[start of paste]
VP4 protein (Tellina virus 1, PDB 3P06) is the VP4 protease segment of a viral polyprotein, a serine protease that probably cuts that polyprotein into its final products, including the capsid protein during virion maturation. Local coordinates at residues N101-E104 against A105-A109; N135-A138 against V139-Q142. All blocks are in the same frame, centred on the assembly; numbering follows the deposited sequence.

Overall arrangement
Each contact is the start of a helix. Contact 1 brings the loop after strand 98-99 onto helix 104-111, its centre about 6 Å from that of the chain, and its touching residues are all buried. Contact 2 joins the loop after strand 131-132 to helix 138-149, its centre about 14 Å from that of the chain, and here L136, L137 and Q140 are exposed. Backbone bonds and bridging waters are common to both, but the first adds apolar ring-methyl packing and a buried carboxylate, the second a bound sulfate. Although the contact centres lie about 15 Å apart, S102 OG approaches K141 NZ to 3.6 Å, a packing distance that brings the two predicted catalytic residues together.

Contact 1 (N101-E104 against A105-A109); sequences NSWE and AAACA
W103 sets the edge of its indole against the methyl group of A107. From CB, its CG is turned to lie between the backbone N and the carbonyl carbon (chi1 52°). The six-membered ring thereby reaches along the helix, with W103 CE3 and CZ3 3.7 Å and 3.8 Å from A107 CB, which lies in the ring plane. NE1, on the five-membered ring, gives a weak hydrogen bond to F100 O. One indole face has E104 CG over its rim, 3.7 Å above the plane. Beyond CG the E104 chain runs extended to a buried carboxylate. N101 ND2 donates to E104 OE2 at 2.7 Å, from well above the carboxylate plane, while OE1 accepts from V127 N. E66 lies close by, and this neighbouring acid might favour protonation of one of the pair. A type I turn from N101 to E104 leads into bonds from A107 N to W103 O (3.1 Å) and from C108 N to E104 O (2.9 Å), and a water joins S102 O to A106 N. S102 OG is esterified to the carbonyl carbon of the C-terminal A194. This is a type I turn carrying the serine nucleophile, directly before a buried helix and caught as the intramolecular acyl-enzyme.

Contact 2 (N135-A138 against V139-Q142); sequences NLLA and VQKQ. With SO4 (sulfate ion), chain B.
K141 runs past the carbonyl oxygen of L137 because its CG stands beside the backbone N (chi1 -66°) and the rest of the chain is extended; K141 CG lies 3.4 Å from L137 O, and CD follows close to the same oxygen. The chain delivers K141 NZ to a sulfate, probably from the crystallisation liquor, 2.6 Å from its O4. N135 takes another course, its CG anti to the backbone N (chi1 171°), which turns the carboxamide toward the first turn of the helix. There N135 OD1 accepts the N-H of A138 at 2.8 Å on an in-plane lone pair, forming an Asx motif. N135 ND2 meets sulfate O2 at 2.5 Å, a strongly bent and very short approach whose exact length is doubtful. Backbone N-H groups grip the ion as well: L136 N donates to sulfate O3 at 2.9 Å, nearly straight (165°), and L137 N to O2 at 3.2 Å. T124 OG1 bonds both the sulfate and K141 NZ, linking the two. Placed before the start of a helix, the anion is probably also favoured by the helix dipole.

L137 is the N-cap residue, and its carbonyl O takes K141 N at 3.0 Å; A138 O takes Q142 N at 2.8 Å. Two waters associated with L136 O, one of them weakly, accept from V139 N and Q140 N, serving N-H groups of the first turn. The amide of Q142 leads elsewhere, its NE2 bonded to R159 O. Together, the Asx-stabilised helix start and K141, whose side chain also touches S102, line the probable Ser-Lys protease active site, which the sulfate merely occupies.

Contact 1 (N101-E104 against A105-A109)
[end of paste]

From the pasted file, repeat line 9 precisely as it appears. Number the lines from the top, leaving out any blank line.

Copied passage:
Contact 1 (N101-E104 against A105-A109)